Using Saliency in progressive JPEG XL images

At Google, they’ve worked out a new way to progressively enhance images: When delivering images over the web, it is now possible to organize the data in such a way that the most salient parts arrive first. Ideally you don’t even notice that some less salient parts have not yet arrived, because by the time …

Vector? Raster? Why Not Both!

Starting off with a 10.06MB SVG, Zach Leatherman tried several routes to reduce the weight of the hero image on the right side of the home page on JamStackConf.com. Eventually he settled on an approach where he layered a transparent WebP image on top of an SVG. Both layers were optimized individually, leaving only 78KB …

Compress and Convert AVIF/WebP/PNG/etc images on the CLI with squoosh-cli

To compress and compare images with different codecs right in your browser there’s squoosh.app that you can use. Announced at the still ongoing Chrome Dev Summit 2020 is Squoosh v2 with new codecs support (AVIF!), an updated design, and the release of CLI version! Squoosh CLI is an experimental way to run all the codecs …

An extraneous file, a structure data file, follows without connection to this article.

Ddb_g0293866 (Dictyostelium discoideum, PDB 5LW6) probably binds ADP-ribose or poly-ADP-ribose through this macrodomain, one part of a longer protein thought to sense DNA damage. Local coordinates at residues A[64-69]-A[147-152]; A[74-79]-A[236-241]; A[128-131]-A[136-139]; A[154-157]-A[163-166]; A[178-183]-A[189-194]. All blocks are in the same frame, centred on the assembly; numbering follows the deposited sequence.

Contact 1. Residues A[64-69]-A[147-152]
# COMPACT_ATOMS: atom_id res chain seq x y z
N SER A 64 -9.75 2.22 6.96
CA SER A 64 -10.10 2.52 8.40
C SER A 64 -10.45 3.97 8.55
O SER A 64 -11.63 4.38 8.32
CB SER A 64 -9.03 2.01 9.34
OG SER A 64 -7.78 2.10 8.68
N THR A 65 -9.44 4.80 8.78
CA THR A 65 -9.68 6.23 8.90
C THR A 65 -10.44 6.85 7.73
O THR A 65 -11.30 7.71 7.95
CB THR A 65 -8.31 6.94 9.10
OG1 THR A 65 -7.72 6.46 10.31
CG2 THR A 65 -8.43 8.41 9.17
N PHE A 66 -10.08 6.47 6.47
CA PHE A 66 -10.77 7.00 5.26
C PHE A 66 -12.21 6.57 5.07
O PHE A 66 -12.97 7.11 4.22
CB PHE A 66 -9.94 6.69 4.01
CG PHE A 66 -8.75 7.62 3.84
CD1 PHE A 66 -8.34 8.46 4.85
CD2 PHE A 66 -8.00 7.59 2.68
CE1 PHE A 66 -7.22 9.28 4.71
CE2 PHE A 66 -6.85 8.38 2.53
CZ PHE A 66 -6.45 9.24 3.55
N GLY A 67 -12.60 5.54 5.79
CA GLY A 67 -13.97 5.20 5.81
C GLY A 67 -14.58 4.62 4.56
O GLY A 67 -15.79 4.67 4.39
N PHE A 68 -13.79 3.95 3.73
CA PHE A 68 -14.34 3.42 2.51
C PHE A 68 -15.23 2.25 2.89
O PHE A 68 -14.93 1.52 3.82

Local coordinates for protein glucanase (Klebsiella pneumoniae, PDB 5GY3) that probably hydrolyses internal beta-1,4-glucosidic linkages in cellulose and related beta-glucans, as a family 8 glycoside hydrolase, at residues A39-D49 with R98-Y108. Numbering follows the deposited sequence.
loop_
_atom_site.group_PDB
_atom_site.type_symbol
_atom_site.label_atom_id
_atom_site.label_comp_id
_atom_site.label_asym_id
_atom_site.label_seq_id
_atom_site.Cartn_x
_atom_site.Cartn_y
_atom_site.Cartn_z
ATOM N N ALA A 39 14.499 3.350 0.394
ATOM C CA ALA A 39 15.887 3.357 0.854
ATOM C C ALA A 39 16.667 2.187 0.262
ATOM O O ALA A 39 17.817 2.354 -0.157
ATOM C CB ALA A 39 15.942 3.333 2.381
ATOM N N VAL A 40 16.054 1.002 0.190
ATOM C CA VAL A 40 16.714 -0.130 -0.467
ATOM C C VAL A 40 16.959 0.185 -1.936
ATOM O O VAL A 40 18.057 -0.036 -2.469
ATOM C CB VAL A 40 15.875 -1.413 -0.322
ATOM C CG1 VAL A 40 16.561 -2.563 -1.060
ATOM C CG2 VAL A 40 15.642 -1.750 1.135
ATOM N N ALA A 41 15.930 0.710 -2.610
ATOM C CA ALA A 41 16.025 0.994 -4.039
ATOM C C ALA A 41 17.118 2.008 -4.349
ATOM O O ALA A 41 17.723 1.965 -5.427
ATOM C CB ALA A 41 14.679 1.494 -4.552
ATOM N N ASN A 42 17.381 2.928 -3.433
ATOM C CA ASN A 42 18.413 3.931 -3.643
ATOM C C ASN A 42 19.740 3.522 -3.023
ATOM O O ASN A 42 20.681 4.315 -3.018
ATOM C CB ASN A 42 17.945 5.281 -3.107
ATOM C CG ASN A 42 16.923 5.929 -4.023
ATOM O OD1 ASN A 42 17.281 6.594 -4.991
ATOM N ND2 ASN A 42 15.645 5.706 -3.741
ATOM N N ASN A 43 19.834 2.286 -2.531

Optimizing images for the web – an in-depth guide

It’s very easy for unoptimized images to end up on a production site and slow down its initial load considerably. Inexperienced devs usually aren’t aware of this potential problem. They also aren’t aware of a wide range of tools and approaches for optimizing images. This article aims to cover most of the tools and approaches …

Automatically compress images to your Pull Requests with this GitHub Action

The folks at Calibre have release a GitHub Action named “Image Actions” and I must say, it looks amazing insane: Image actions will automatically compress jpeg and png images in GitHub Pull Requests. Compression is fast, efficient and lossless Uses mozjpeg + libvips, the best image compression available Runs in GitHub Actions, so it’s visible …

PNGStore – Embedding compressed CSS & JavaScript in PNGs

In the same series as the previously posted Suncalc 3D I’ve stumbled upon AirStrike, a JavaScript Flight Control clone that weighs less than 10kB (!). What’s so clever about this app is that the source is encoded into a .png, a technique that’s been around for quite a while as it turns out (2008!). Pretty …